Monday, January 30, 2006

Just north of Tehran

Can you believe that a short car ride north of Tehran you can be in the mountains hiking in deep snow? Wish I could ski...


Sunrise in Northern Tehran. Gotta' love that snow.


Tagged as:

…Spent the week watching K negotiate a relatively small contract with Iranian vendors. The days were filled with offers immediately rebuked, prices rising 20% in a matter of hours, and general miscommunication, subterfuge, and ambiguity.

“Why didn’t you just send them packing?” a European friend asked us when we described our week to her.

“We were agreeing,” K explained. Our friend gave a knowing laugh.

Finally a contract was signed. Everyone seemed happy.

The next day the signatory an K were in a meeting. “I need 3 weeks more to complete the project.”

“You signed the contract.”

(3-hour discussion boiled down to 2 sentences.)

The signatory broke the contract, and it all started again with someone new…

So when we heard Jack Straw say that the Iranians were the most difficult negotiators he had ever dealt with, all we could do was laugh.

Thursday, January 26, 2006

Taxi Talk

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Got into a car that smelled like cat pee… I imagined that the windows were left open one night and Tehran’s cats made use of the car.

We passed a fancy hair salon for men with wall length headshots of long haired men. “I’ve never lived anywhere else where men were as fussy about their hair,” I commented.

“Hey,” said K, “it’s all we’ve got.”

“If you go to South Tehran with that kind of hair, you get arrested,” our driver told us. “Too much gel and they get you. We have no freedom.”

That got him started…
“I don’t understand why we are making all this fuss about nuclear energy. We have bombs with anti-Israel slogans painted on them and we want to know why Israel is afraid of us having nuclear capabilities. I cannot understand why our two countries are not friendly in the first place. We were friends. We Iranians have nothing against Israel. Why do we have to pretend that we do?”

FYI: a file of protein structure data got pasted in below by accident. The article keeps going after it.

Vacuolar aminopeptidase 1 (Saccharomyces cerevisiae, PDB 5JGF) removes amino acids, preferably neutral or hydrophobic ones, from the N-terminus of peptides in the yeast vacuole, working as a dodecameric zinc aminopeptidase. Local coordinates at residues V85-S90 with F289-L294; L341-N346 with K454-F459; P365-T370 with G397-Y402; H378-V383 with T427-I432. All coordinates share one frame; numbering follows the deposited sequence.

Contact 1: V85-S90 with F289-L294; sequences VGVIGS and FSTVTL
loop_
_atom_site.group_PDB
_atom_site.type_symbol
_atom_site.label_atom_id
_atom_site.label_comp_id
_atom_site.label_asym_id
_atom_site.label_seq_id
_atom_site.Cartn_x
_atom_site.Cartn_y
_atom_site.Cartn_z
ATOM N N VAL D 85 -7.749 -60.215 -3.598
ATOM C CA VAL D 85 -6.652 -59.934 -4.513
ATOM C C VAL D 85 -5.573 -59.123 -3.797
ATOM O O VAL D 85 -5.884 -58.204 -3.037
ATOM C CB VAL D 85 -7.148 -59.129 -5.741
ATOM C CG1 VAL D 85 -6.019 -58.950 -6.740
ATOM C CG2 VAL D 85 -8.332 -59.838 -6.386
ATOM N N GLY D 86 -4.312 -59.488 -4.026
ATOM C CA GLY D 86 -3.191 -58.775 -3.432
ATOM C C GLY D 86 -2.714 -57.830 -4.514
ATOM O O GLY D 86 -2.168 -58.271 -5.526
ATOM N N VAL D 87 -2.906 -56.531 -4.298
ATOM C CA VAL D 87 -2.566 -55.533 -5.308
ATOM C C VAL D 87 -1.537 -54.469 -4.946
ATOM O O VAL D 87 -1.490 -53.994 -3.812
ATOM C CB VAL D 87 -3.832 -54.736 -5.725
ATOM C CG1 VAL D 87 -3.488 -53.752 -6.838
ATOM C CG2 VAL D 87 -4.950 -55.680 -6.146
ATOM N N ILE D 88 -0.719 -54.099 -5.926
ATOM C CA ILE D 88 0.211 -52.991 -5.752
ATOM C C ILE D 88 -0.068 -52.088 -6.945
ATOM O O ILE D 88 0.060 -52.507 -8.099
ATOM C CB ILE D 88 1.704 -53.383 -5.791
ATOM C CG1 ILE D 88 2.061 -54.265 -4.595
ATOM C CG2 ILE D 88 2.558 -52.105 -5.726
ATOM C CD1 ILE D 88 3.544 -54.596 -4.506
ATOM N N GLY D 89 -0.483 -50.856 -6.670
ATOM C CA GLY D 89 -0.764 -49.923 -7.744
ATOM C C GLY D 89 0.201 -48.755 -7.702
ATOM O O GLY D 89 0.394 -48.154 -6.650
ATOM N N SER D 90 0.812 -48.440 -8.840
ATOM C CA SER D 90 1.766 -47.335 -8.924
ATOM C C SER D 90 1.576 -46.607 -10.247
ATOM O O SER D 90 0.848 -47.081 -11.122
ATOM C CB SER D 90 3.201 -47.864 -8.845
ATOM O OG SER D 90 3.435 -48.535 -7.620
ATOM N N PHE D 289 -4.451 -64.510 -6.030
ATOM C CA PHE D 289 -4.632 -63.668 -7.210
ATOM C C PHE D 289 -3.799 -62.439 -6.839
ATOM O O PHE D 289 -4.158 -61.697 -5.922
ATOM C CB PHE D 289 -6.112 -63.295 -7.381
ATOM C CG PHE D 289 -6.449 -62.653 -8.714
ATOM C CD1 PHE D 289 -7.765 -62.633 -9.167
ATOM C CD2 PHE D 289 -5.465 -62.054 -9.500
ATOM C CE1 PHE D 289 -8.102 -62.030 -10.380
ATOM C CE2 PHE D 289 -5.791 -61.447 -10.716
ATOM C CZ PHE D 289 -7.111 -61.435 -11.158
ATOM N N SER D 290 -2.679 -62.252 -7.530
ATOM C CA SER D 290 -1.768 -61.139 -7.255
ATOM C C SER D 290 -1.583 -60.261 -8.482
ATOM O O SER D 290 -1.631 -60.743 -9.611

I am thinking that my Persian is failing me. I just sit and let the driver do all of the talking. When we get out of the car, I ask K if I understood him correctly. “You did,” he tells me. “A lot of Iranians feel the way he does.”

The day before an accountant told me that Israelis were crazy. “Don’t you agree?”

“Well, given the fact that so many of them were born in Iran, I would say that if they are crazy you are crazy.”

“You got me,” he admitted.

Iranians are so baffled by the world’s response to AN’s anti-semetic comments. I have said this over and over: they have no idea of the true history of World War II. They never heard of the holocaust. They cannot understand the emotional/historical impact of AN’s rhetoric. Frankly, most Iranians cannot understand why the rest of the world pays attention to AN when they themselves do not.

P.S. Thanks to Troy Z. for this link . Great insight...

Wednesday, January 18, 2006

There is a mouse in the wall and it has ears…

New Persian lesson of the day… In Iran it’s not that “the walls have ears,” but that "the mouse in the wall has ears…"